Butler, Pierce (d.1539) (DNB00)

From Wikisource
 
Jump to: navigation, search

BUTLER, Sir PIERCE or PIERS, eighth Earl of Ormonde and first Earl of Ossory (d. 1539), was descended from the Butlers, baronets of Poolestown, and was the son of Sir James Butler and Sawe (Sabina), daughter of Donnell Reogh MacMurrough Cavenagh, prince of his sept. He succeeded Thomas, seventh earl of Ormonde, in 1515. He took a prominent part in suppressing the Irish rebellions, and when the Earl of Surrey, who was his intimate friend, left the kingdom in 1521, he was appointed lord-deputy. Owing to the representations of the Talbots he was removed from the government in 1524, but the king, to indicate his disagreement with the decision of the commissioners, created him on 13 May lord-treasurer of Ireland. At the special request of the king he surrendered the earldom of Ormonde to Sir Thomas Boleyn (or Bullen), grandson of the seventh earl of Ormonde and brother of Anne Boleyn, and in lieu thereof he was created Earl of Ossory by patent dated 23 Feb. 1527–8. By Lodge and other authorities it is stated that the earldom of Ormonde was restored to Sir Pierce Butler on 22 Feb. 1537–8, on the death of Sir Thomas Boleyn; but, as is shown by Mr. J. H. Round (Foster, Collect. Geneal. vol. i.), the grant of the earldom was made before the death of Thomas Boleyn, earl of Wiltshire and Ormonde, and that the earldom was a new one is sufficiently attested by the fact that it was limited to heirs male of his body. After its conferment ‘the Earl of Wilts,’ as is mentioned in the ‘Carew State Papers,’ ‘was content to be so named earl of Ormonde in Ireland, semblably as the two Lords Dacres be named the one of the south and the other of the north’ (Calendar, Carew MSS. 1515–1574, p. 127). The Earl of Ormonde manifested the sincerity of his loyalty by his activity in taking measures for crushing the insurrection of his brother-in-law, Lord Thomas Fitzgerald, and after the latter's execution he was rewarded by a large grant of lands. He afterwards turned his arms against the Earl of Desmond, who submitted and took an oath of fidelity. He died on 21 or 26 Aug. 1539, and was buried in the chancel of St. Canice's Cathedral, Kilkenny. He is stated to have been ‘a man of great honour and sincerity, infinitely good-natured.’ He brought over to Kilkenny artificers and manufacturers from Flanders and the neighbouring provinces, whom he employed in working tapestry, diaper, Turkey carpets, and similar industries. By his wife Margaret, daughter of Gerald Fitzgerald, earl of Kildare, he had three sons and six daughters. His second son, Richard, created Viscount Mountgarret, 23 Oct. 1550, was grandfather of Richard, third Viscount Mountgarret [q. v.] His eldest son, James, created Viscount Thurles in 1535, became ninth Earl of Ormonde, married Lady Joan Fitzgerald, daughter and heiress of James, eleventh earl of Desmond, was suspected of hostility to the English government, and was poisoned while in London at a supper at Ely House. He died on 28 Oct. 1546. His son Thomas (1532–1614) [q. v.] succeeded to the earldom.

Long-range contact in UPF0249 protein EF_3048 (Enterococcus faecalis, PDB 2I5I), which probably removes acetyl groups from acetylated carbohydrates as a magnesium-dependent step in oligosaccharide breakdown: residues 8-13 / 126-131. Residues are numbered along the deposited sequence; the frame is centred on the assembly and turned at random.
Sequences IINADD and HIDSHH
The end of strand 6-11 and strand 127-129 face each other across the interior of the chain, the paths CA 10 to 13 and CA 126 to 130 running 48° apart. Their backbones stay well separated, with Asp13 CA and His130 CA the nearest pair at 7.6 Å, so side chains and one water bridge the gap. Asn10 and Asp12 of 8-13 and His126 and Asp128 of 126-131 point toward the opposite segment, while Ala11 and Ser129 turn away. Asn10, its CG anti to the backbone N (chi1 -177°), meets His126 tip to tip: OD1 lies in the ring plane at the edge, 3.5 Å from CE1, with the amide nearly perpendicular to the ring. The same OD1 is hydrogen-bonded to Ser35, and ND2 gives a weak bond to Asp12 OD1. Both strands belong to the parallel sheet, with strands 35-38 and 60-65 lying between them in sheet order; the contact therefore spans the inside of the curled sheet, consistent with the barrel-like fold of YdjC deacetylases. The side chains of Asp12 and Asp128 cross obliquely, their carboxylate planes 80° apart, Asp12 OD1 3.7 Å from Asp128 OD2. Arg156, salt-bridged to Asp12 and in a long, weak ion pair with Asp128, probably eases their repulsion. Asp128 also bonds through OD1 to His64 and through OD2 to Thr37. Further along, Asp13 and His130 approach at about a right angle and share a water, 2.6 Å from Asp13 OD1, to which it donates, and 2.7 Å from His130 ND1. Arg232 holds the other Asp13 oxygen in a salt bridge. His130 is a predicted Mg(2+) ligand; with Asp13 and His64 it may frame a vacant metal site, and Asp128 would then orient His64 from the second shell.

[Carte's Life of the Duke of Ormonde (Oxford ed. 1851), i. lxxxvi–xciii; Lodge's Peerage of Ireland, iv. 19–22; Paper on the Barony of Arklow by J. H. Round in Foster's Collectanea Genealogica, vol. i.; and on the Ormonde Attainders in the Genealogist, new ser., vol. i. No. 7, 186–9; State Papers, Irish Series; Calendar of Carew MSS.]

T. F. H.